As part of the reflective process, one of the realizations that we have come to is that we tried to “reverse engineer” competency-based education (CBE) through district logistics, such as eliminating a formal midterm and final exam period, moving from 4 marking periods to two semesters, and encouraging “redos” on assessments. This was done without a centralized effort to adjust mindshifts regarding CBE.
However, the depth of CBE implementation has been largely departmental-based, with small pockets of innovation occurring in different departments at different rates. In February 2017, a meeting was held with departmental supervisors to have them share their departmental assessment visions and create a district assessment vision from their individual visions.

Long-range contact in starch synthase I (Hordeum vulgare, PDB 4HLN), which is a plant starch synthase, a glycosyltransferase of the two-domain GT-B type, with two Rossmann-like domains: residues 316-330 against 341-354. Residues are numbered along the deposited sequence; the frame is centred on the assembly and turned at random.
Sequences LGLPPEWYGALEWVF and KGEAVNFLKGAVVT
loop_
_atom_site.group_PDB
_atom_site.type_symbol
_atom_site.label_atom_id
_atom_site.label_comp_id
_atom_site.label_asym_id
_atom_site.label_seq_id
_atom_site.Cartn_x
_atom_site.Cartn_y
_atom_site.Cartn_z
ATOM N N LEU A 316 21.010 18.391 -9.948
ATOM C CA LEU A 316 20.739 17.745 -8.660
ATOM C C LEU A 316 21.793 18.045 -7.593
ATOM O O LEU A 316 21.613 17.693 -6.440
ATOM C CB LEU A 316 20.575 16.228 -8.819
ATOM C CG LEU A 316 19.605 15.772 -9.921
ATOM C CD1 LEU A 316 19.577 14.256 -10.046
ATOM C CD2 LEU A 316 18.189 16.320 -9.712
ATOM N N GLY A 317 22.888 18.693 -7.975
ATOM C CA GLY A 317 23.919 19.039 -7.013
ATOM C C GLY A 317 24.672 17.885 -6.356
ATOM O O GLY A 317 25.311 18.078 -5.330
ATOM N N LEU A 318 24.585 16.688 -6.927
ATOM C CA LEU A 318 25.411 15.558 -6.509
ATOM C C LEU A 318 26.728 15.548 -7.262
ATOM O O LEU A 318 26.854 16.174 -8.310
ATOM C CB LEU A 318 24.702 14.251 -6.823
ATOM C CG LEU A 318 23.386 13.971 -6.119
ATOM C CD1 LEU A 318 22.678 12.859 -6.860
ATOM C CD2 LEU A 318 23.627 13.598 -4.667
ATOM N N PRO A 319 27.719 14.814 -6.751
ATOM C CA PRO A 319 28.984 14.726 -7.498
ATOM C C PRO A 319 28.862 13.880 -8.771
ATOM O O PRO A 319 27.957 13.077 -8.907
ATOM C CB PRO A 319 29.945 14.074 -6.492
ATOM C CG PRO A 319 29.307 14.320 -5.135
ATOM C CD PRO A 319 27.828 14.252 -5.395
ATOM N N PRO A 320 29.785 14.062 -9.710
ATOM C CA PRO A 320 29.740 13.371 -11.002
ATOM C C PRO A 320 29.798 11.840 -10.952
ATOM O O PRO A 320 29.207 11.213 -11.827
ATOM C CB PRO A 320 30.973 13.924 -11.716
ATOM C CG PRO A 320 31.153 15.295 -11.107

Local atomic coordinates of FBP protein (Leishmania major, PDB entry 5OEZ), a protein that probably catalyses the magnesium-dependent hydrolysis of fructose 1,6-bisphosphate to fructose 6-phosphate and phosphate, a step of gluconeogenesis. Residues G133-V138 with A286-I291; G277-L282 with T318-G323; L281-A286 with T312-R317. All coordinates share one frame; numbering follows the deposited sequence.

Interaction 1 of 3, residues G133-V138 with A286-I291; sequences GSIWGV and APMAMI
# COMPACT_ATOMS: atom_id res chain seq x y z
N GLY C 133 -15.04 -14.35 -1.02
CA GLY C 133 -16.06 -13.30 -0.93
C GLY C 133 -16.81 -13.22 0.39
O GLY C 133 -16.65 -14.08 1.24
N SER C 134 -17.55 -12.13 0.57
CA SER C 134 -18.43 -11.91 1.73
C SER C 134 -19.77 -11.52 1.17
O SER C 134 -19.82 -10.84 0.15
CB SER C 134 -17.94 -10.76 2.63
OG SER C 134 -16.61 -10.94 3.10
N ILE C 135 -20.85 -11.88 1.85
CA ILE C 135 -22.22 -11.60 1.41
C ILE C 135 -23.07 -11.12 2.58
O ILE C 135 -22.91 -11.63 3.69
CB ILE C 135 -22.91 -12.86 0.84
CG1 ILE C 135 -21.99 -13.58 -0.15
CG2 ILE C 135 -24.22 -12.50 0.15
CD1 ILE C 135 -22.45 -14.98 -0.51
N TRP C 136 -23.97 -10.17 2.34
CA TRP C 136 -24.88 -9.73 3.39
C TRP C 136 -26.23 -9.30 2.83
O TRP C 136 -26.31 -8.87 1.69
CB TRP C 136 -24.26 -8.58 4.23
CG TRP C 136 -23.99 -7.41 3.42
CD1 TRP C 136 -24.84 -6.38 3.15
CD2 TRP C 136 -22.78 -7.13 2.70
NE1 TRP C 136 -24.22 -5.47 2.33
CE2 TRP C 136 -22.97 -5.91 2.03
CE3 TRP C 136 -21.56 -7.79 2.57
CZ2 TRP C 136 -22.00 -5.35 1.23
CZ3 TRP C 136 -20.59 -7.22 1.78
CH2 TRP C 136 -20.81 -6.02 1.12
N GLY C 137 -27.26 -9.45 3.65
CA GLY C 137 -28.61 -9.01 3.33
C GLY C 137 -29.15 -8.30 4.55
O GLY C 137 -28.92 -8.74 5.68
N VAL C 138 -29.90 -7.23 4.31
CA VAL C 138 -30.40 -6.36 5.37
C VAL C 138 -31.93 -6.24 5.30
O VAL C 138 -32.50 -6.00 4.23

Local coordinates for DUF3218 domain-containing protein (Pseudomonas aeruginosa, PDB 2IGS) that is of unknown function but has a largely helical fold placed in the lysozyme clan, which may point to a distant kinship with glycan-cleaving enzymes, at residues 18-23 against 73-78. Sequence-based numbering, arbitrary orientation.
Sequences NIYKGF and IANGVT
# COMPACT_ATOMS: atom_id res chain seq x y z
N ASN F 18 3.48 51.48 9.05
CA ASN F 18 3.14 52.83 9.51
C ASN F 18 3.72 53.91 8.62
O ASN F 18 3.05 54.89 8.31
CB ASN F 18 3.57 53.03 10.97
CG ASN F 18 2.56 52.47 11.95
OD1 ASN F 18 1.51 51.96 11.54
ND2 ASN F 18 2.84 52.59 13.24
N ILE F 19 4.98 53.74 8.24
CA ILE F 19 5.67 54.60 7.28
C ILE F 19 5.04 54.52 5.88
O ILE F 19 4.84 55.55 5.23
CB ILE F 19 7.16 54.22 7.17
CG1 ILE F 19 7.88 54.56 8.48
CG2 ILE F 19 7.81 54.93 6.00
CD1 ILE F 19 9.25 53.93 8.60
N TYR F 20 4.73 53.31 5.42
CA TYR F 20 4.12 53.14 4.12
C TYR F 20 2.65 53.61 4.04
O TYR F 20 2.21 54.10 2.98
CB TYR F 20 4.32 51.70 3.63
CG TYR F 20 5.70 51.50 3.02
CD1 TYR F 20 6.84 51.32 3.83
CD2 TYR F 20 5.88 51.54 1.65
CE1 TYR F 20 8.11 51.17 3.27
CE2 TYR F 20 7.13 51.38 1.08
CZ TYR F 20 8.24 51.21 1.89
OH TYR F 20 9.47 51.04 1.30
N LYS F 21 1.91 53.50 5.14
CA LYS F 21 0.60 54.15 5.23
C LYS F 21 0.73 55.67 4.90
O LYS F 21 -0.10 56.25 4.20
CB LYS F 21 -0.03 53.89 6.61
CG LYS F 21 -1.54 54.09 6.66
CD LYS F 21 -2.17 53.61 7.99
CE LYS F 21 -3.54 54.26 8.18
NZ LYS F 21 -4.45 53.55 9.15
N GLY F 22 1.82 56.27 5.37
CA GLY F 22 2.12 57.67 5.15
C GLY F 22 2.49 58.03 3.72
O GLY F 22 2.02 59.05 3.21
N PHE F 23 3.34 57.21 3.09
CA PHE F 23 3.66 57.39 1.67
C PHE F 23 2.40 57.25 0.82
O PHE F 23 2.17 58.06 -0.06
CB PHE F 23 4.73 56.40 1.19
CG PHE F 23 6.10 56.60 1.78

We put together a District Assessment Philosophy Draft, in February, 2017, working with our departments to ask 3 questions; What do we assess? When do we assess? How do we assess?
Why and how do we assess in the district? To check for understanding and/or competency of curriculum standards using a balance of methods that give useful feedback to inform growth.
What does assessment lead to? Leads to a summative grade which is an evaluation of competency.
At the time of publication, we were at the very early stages of development of departmental visions.
We give leadership to our supervisors to move their departments forward, as long as they are using a vision to do so in conjunction with the district vision. However, there are less teachers engaged in our CBE pilots than we expected. About 8% of the faculty are engaged and they are all doing different things.
While we like to encourage innovation and pilots by faculty, we cannot have 15 different pilots going on, especially in the same departments.
Begin with a vision. Get mind-shift and full faculty buy-in before changing logistics. Do not try to “reverse engineer” without starting with that vision.